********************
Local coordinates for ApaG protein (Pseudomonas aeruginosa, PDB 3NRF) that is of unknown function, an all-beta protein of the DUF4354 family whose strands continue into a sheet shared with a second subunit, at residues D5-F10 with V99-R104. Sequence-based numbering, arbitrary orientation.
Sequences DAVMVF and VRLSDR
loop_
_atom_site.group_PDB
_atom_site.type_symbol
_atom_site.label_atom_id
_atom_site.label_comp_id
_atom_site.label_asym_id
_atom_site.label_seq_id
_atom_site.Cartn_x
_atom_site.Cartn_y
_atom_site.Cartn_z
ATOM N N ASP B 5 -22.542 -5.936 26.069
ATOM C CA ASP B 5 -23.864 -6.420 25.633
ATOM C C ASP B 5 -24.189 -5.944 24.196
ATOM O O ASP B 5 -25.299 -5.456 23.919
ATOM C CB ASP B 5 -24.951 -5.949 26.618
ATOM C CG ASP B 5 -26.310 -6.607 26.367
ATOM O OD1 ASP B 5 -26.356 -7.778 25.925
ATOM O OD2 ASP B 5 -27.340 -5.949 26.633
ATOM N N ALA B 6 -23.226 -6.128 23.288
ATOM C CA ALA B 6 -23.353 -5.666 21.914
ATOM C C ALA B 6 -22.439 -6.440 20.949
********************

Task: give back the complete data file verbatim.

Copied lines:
Local coordinates for ApaG protein (Pseudomonas aeruginosa, PDB 3NRF) that is of unknown function, an all-beta protein of the DUF4354 family whose strands continue into a sheet shared with a second subunit, at residues D5-F10 with V99-R104. Sequence-based numbering, arbitrary orientation.
Sequences DAVMVF and VRLSDR
loop_
_atom_site.group_PDB
_atom_site.type_symbol
_atom_site.label_atom_id
_atom_site.label_comp_id
_atom_site.label_asym_id
_atom_site.label_seq_id
_atom_site.Cartn_x
_atom_site.Cartn_y
_atom_site.Cartn_z
ATOM N N ASP B 5 -22.542 -5.936 26.069
ATOM C CA ASP B 5 -23.864 -6.420 25.633
ATOM C C ASP B 5 -24.189 -5.944 24.196
ATOM O O ASP B 5 -25.299 -5.456 23.919
ATOM C CB ASP B 5 -24.951 -5.949 26.618
ATOM C CG ASP B 5 -26.310 -6.607 26.367
ATOM O OD1 ASP B 5 -26.356 -7.778 25.925
ATOM O OD2 ASP B 5 -27.340 -5.949 26.633
ATOM N N ALA B 6 -23.226 -6.128 23.288
ATOM C CA ALA B 6 -23.353 -5.666 21.914
ATOM C C ALA B 6 -22.439 -6.440 20.949